The project to expandJuanSantamaríaInternationalAirportappears headed for take off once again with the approval of additional financing this week.
Two weeks ago, the Comptroller General’s office rejected the transfer of airport operations from Alterra Partners, a subsidiary of Bechtel Corporation, to U.S.-based Houston Airport System Development Corporation (HASDC) because of lack of guaranteed funding for the expansion.
In the latest effort to get the ball rolling, the International Finance Corporation (IFC), the agency which previously financed Alterra, announced it will remain as the main creditor for the project.
In addition to the IFC, the Inter-American Development Bank (IDB) and the Overseas Private Investment Corporation (OPIC) will provide $100 million in guarantees. OPIC will cover a $70 million credit, and IDB will cover the remaining $30 million.
Last month, U.S. bank J.P. Morgan backed out of providing the required $100 million guarantee due to the sagging international economy. As a result, negotiations with the Public Services Regulatory Authority (ARESEP) regarding new airport tariffs were delayed (TT, Feb. 20).
In an effort to increase trust in the process, Public Works and Transport (MOPT) Minister Karla González visited Washington two weeks ago and met with potential creditors to confirm that the interested parties had a solid credit flow to back up the project.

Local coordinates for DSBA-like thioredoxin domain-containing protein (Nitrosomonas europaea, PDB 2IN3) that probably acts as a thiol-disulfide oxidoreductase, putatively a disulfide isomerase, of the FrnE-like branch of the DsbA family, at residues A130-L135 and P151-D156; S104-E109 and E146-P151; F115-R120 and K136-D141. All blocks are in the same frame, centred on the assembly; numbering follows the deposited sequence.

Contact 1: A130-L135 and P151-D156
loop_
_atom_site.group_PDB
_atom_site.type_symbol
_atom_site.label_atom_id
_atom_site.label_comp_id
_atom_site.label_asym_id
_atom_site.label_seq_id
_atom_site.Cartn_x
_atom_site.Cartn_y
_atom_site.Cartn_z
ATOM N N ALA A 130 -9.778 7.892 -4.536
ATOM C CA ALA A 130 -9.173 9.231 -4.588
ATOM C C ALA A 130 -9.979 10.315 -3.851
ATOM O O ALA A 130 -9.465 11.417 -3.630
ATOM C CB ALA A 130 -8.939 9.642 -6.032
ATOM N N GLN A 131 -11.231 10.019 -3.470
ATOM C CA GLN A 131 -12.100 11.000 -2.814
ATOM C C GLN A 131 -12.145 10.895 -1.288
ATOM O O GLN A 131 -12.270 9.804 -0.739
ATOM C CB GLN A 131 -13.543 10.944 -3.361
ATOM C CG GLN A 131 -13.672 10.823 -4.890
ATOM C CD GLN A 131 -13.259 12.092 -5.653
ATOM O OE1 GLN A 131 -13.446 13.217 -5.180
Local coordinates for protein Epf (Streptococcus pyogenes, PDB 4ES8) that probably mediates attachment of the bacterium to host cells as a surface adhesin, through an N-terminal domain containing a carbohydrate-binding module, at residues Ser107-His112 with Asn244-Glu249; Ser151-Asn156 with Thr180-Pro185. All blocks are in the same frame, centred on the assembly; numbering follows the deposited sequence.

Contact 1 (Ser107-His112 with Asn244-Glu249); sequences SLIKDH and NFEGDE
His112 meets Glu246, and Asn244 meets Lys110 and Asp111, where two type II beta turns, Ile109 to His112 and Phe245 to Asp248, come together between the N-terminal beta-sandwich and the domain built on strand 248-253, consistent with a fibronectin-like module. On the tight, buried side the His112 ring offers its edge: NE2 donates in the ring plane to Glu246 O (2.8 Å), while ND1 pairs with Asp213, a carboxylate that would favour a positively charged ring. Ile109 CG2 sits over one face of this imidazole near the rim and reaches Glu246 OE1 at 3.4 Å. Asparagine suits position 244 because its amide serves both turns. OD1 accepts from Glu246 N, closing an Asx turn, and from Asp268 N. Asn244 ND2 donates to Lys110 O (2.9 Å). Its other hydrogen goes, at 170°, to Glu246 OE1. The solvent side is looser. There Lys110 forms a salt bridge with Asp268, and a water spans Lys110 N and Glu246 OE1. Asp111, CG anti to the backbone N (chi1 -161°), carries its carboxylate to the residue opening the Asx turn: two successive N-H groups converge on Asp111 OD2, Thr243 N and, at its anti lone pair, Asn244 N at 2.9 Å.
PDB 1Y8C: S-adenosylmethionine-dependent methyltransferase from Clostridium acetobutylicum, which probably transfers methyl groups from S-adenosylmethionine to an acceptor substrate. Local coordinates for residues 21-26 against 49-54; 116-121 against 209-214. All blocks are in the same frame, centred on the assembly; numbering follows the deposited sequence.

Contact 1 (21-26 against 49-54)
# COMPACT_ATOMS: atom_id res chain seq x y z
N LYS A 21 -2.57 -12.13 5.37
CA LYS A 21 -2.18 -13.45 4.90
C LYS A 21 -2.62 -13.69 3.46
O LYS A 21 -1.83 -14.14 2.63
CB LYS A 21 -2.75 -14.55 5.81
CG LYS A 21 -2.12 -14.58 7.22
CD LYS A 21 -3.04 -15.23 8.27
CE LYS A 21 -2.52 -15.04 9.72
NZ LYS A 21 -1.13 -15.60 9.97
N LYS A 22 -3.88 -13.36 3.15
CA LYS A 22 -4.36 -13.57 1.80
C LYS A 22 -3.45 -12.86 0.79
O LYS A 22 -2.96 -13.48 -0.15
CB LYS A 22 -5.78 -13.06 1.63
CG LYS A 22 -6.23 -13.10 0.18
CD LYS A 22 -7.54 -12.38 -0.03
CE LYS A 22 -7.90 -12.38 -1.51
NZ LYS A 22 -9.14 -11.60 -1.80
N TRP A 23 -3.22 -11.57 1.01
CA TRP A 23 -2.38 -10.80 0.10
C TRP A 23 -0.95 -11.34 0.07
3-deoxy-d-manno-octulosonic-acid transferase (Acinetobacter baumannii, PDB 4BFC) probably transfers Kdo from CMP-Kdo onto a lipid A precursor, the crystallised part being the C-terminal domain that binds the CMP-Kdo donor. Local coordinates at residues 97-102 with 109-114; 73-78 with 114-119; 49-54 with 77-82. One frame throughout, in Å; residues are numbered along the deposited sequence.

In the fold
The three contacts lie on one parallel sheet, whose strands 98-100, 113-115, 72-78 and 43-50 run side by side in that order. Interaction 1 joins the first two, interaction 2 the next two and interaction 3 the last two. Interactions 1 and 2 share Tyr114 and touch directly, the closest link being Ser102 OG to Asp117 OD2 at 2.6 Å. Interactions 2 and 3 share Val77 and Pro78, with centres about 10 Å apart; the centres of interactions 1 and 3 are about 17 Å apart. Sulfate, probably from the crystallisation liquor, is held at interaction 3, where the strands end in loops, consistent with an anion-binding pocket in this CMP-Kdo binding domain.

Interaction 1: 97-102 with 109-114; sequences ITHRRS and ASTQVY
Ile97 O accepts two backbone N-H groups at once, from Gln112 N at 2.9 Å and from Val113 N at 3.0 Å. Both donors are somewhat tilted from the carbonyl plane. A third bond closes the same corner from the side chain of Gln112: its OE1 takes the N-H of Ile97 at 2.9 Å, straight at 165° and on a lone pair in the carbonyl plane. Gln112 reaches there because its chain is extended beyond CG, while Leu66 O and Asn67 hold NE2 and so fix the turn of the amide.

“What the (MOPT) minister did was the responsible thing to do,” said Adolfo Lobo, the comptroller of airport project. “Such actions show how serious the country is about this project.”
HASDC announced this week it will provide $40 million of its own money in order to guarantee the completion of phases I and II of the project, which entail the remodeling of the terminal building, the demolition and renovation of boarding bridges and of terminals C, D and E.
If the comptroller general approves the new stipulations added to the contract, then the construction, which was completely halted in 2007, will begin again in May. The estimated completion time for both phases of the project is 18 months.
IFC will provide $10 million for the first six months of the project starting in May, pending the approval of the comptroller general.
An approval by the comptroller general will mean an end to an almost ten-year saga where much has been said and little done. “This could be the best thing that could happen for the country,” Lobo said. “But we will respect whatever the comptroller general decides.”
If the new stipulations are approved, HASDC will hold the concession for a period of 25 years, an extension from a previous 20-year clause in the contract.
The Costa Rican Tourism Chamber (CANATUR) expressed its support regarding the new announcement and urged the comptroller general to approve the revised contract.
“All of the countries in the region have bet on their airports, and without a doubt, it has generated a good environment among their visitors,” said Gonzalo Vargas, president of CANATUR, in a statement this week. “This is what we need, especially knowing that from tourism we get the highest quantity of currency for the country’s economy.”